BREAKING! Study Warns That About 20 Percent Of Individuals Will Not Develop Immune Protection To SARS-CoV-2 Despite Recovery Or Even Vaccination!
: A new study published in the peer reviewed journal: Allergy
(The European Journal of Allergy and Clinical Immunology) warns that about 20% of individuals who have recovered from COVID-19 or even having received full vaccine doses will not develop immune protection against the SARS-CoV-2 coronavirus! https://onlinelibrary.wiley.com/doi/10.1111/all.15066
According to study team from Medical University of Vienna-Austria, the determinants of successful humoral immune response to the SARS-CoV-2 virus are of critical importance for the design of effective vaccines and the evaluation of the degree of protective immunity conferred by exposure to the virus. As novel variants emerge, understanding their likelihood of suppression by population antibody repertoires has become increasingly important.
The study team analyzed the SARS-CoV-2 polyclonal antibody response in a large population of clinically well-characterized patients after mild and severe COVID-19 using a panel of microarrayed structurally folded and unfolded SARS-CoV-2 proteins, as well as sequential peptides, spanning the surface spike protein (S) and the receptor-binding domain (RBD) of the virus.
The study findings shewed that the S- and RBD-specific antibody responses were dominated by immunoglobulin G (IgG), mainly IgG1
, and directed against structurally folded S and RBD and three distinct peptide epitopes in S2. The virus-neutralization activity of patients´ sera was highly correlated with IgG antibodies specific for conformational but not sequential RBD epitopes and their ability to prevent RBD binding to its human receptor angiotensin-converting enzyme 2 (ACE2).
Surprisingly, about twenty percent of patients selectively lacked RBD-specific IgG. Only immunisation with folded, but not with unfolded RBD, induced antibodies against conformational epitopes with high virus-neutralizing activity. Conformational RBD epitopes required for protection do not seem to be altered in the currently emerging virus variants.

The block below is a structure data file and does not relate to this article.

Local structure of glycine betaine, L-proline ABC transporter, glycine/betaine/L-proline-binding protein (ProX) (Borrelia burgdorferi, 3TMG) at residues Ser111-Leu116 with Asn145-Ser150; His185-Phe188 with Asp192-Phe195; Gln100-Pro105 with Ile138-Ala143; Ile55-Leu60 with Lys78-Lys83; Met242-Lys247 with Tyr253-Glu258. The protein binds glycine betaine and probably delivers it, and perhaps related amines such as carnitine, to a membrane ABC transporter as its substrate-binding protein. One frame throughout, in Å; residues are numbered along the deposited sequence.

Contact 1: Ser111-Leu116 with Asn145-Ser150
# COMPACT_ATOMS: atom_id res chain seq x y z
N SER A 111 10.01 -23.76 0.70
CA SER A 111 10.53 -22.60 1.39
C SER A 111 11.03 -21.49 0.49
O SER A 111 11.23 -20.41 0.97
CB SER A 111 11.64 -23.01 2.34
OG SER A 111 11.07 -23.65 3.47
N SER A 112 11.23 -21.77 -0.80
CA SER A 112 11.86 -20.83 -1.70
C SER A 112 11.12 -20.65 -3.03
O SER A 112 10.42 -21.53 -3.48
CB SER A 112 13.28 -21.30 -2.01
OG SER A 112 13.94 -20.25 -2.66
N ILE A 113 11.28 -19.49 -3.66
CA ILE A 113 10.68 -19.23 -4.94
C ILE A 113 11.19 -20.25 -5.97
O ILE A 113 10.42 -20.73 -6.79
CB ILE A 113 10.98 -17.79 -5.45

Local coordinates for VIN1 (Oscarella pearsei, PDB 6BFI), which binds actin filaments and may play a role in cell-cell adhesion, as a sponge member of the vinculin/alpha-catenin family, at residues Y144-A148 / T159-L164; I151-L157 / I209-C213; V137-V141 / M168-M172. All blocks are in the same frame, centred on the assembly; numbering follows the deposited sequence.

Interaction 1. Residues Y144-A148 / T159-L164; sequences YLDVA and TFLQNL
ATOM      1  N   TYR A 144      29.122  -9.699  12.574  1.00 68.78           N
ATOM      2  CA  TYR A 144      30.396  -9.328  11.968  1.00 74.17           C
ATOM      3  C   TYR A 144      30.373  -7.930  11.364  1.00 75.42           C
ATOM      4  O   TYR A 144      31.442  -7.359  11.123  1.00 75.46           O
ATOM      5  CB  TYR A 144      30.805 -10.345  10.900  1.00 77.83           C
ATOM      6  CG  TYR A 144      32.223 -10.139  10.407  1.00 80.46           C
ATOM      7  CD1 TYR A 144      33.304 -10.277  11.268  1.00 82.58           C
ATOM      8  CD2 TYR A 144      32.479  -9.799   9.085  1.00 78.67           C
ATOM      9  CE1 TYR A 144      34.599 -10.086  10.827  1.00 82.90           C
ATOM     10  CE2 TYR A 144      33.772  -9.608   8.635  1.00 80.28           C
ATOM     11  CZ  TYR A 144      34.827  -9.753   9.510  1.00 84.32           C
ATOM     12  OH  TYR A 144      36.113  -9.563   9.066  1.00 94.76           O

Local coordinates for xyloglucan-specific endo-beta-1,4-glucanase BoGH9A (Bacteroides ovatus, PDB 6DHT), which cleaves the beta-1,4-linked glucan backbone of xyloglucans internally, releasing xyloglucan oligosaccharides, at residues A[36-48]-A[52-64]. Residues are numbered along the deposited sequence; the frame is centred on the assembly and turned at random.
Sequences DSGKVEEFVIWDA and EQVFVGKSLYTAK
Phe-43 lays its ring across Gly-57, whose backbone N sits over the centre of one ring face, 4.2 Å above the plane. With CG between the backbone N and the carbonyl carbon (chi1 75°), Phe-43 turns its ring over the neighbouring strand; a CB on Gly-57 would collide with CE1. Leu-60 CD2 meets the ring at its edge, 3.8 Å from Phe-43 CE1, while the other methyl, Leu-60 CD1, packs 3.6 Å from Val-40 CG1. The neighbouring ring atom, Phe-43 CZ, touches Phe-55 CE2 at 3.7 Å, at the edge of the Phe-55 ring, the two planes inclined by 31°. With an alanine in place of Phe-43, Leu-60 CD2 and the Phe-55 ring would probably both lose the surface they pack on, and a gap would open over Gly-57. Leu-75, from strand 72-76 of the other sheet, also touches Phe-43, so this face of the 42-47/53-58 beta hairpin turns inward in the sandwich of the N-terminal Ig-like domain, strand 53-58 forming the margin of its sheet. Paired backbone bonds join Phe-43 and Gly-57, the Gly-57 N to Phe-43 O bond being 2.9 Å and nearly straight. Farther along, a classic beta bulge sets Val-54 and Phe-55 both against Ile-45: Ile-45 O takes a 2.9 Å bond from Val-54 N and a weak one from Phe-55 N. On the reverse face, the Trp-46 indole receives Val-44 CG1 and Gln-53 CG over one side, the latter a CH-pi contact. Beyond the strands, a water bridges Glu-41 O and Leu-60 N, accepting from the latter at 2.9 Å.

The study team stresses that these study findings are fundamental for estimating the protective activity of antibody responses after natural infection or vaccination and for the design of vaccines, which can induce high levels of SARS-CoV-2-neutralizing antibodies conferring sterilizing immunity.
Allergist and immunologist Dr Rudolf Valenta from the Center for Pathophysiology, Infectiology and Immunology at MedUni Vienna told Thailand Medical News, “Around 20% of those who have recovered from COVID-19 fail to develop immune protection against SARS-CoV-2. The study found that the crucial immune protection that prevents the virus from docking and invasion of the body's cells only occurs when a person is able to form specific antibodies against the folded receptor binding domain (RBD) of the spike protein. This docking site does not change significantly with mutations of the virus. However, some people are unable to do this so for various reasons. An antigen-based vaccine targeting RBD could provide a solution, but such a vaccine is not yet available.”